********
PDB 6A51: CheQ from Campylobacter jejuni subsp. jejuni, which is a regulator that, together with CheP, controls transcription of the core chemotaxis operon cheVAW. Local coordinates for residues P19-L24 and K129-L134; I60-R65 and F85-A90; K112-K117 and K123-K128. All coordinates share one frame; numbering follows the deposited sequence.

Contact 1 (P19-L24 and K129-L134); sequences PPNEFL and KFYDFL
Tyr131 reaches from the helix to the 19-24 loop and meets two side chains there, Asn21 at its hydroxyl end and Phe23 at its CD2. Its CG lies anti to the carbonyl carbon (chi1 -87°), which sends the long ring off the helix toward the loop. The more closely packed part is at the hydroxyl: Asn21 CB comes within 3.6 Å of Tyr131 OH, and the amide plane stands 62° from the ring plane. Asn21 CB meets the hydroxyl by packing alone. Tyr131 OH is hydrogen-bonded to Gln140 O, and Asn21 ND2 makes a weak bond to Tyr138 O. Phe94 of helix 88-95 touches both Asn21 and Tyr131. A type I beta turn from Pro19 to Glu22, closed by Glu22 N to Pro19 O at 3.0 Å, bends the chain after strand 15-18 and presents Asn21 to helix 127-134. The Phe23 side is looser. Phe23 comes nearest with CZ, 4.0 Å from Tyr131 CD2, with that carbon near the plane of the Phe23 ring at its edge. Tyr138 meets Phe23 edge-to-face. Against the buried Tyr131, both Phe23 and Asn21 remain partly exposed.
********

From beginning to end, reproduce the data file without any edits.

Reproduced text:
PDB 6A51: CheQ from Campylobacter jejuni subsp. jejuni, which is a regulator that, together with CheP, controls transcription of the core chemotaxis operon cheVAW. Local coordinates for residues P19-L24 and K129-L134; I60-R65 and F85-A90; K112-K117 and K123-K128. All coordinates share one frame; numbering follows the deposited sequence.

Contact 1 (P19-L24 and K129-L134); sequences PPNEFL and KFYDFL
Tyr131 reaches from the helix to the 19-24 loop and meets two side chains there, Asn21 at its hydroxyl end and Phe23 at its CD2. Its CG lies anti to the carbonyl carbon (chi1 -87°), which sends the long ring off the helix toward the loop. The more closely packed part is at the hydroxyl: Asn21 CB comes within 3.6 Å of Tyr131 OH, and the amide plane stands 62° from the ring plane. Asn21 CB meets the hydroxyl by packing alone. Tyr131 OH is hydrogen-bonded to Gln140 O, and Asn21 ND2 makes a weak bond to Tyr138 O. Phe94 of helix 88-95 touches both Asn21 and Tyr131. A type I beta turn from Pro19 to Glu22, closed by Glu22 N to Pro19 O at 3.0 Å, bends the chain after strand 15-18 and presents Asn21 to helix 127-134. The Phe23 side is looser. Phe23 comes nearest with CZ, 4.0 Å from Tyr131 CD2, with that carbon near the plane of the Phe23 ring at its edge. Tyr138 meets Phe23 edge-to-face. Against the buried Tyr131, both Phe23 and Asn21 remain partly exposed.